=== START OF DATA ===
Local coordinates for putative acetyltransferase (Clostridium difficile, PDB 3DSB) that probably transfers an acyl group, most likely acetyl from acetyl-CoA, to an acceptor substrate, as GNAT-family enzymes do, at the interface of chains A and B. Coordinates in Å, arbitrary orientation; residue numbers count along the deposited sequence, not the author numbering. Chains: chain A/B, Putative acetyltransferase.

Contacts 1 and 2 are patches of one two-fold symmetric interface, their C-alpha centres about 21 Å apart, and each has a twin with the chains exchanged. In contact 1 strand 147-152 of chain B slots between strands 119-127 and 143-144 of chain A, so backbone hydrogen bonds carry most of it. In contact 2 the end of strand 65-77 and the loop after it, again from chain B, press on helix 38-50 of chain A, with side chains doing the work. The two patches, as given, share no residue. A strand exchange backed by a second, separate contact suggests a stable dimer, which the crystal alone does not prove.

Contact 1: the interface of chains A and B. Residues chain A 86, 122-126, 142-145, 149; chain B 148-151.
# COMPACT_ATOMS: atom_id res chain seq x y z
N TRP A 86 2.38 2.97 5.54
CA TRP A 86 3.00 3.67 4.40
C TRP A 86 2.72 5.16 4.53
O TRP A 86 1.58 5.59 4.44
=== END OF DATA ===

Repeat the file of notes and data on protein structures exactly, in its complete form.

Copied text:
Local coordinates for putative acetyltransferase (Clostridium difficile, PDB 3DSB) that probably transfers an acyl group, most likely acetyl from acetyl-CoA, to an acceptor substrate, as GNAT-family enzymes do, at the interface of chains A and B. Coordinates in Å, arbitrary orientation; residue numbers count along the deposited sequence, not the author numbering. Chains: chain A/B, Putative acetyltransferase.

Contacts 1 and 2 are patches of one two-fold symmetric interface, their C-alpha centres about 21 Å apart, and each has a twin with the chains exchanged. In contact 1 strand 147-152 of chain B slots between strands 119-127 and 143-144 of chain A, so backbone hydrogen bonds carry most of it. In contact 2 the end of strand 65-77 and the loop after it, again from chain B, press on helix 38-50 of chain A, with side chains doing the work. The two patches, as given, share no residue. A strand exchange backed by a second, separate contact suggests a stable dimer, which the crystal alone does not prove.

Contact 1: the interface of chains A and B. Residues chain A 86, 122-126, 142-145, 149; chain B 148-151.
# COMPACT_ATOMS: atom_id res chain seq x y z
N TRP A 86 2.38 2.97 5.54
CA TRP A 86 3.00 3.67 4.40
C TRP A 86 2.72 5.16 4.53
O TRP A 86 1.58 5.59 4.44